New research published in the journal Biology Letters suggests the pitch of a 4-month-old's cry predicts the pitch they'll use to ask for more cookies at age five and maybe even later on as adults.

The study saw 2 to 5-month olds recorded while crying. Five years later, the researchers hit record again and chatted with the now speaking children. Their findings, combined with previous work on the subject, suggest it's possible to figure out what a baby's voice will sound like later in life, and that the pitch of our adult voices may be traceable back to the time we spend in utero. Further studies are needed, but scientists are very interested in how factors before birth can impact decades later.

"In utero, you have a lot of different things that can alter and impact your life — not only as a baby, but also at an adult stage," one of the authors of the study, Nicolas Mathevon, told the New York Times.

The New York Times also spoke with Carolyn Hodges, an assistant professor of anthropology at Boston University who was not involved in the study. According to Hodges, while voice pitch may not seem like a big deal, it impacts how we perceive people in very real ways.

Voice pitch is a factor in how attractive we think people are, how trustworthy. But why we find certain pitches more or less appealing isn't known. "There aren't many studies that address these questions, so that makes this research especially intriguing," Hodges said, adding that it "suggests that individual differences in voice pitch may have their origins very, very early in development."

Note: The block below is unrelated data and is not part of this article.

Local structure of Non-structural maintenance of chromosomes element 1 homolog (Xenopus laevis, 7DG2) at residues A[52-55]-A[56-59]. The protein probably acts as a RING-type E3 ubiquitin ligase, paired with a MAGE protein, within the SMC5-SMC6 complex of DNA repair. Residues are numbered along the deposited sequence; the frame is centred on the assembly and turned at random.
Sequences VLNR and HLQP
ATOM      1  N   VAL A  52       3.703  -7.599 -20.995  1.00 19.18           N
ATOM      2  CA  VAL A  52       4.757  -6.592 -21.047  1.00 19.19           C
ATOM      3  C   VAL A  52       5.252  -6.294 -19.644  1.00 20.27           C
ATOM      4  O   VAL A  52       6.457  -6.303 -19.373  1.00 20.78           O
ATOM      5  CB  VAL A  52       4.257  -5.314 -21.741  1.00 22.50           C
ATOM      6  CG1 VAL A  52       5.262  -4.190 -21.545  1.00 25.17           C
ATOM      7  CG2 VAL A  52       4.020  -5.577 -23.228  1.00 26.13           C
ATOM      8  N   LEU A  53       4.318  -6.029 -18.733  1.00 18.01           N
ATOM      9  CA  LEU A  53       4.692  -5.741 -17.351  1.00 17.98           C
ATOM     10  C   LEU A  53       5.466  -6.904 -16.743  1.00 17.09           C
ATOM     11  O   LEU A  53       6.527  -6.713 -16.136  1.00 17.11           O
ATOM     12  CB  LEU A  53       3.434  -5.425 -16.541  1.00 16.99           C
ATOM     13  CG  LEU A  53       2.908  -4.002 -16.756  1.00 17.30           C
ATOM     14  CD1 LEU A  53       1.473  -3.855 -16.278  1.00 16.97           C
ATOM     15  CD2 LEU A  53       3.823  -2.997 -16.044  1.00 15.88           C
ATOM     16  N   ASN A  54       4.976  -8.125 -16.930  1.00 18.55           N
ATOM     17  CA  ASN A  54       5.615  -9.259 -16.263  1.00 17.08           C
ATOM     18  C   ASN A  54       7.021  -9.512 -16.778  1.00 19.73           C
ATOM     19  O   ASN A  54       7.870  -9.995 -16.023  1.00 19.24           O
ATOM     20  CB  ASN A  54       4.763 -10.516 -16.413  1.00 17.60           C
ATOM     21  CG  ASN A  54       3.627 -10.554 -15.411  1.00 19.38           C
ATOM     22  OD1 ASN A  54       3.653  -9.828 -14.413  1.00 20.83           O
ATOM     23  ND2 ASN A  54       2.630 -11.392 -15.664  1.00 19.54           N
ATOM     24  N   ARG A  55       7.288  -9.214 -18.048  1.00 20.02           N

So the pitch of that midnight cry may have been determined months ago, and it may determine part of your child's future, too. There are still so many things we don't know, but as parents we do know one thing: Our babies cries (as much as we don't want to hear them all the time) really are something special.

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Chrissy Teigen has been very open about the ways pregnancy has changed her body. Mom to 2-year-old Luna and 4-month-old Miles, Teigen—a former swimsuit model—has famously embraced her postpartum body (stretchies and all), while noting that she's still, at times, insecure about it, but she's not ashamed.

That's why, when a man on Twitter commented on a photo of Teigen's red carpet look for the Emmy's to ask the whole wide world (and Teigen herself, he tagged her) if she was pregnant again, Teigen was quick to shut down the shamer.

"I'm asking this with the utmost respectful [sic], but is @chrissyteigen pregnant again?" The man wrote.

"I just had a baby but thank you for being soooo respectful," Teigen replied (from the Emmys).

Fellow moms were quick to jump to Teigen's defense. Many pointed out that Teigen actually looks incredible for any human, let alone one who is four months postpartum. Other mamas were quick to chime in with stories about their own lingering baby bumps.

For a lot of women, our bodies are different after having a baby. Sometimes that means we're a little rounder in the middle than we used to be. It happens to almost everyone, even red carpet-walking A-listers, like Teigen and actress Jennifer Garner, who once told Ellen Degeneres that she would have a bump forever.

"I am not pregnant, but I have had three kids and there is a bump," Garner explained in 2014, after paparazzi photographs fueled speculation that she and Ben Affleck were expecting a fourth child. "Forever and ever, not another baby. Just a bump like a camel. But just in reverse," Garner jokes.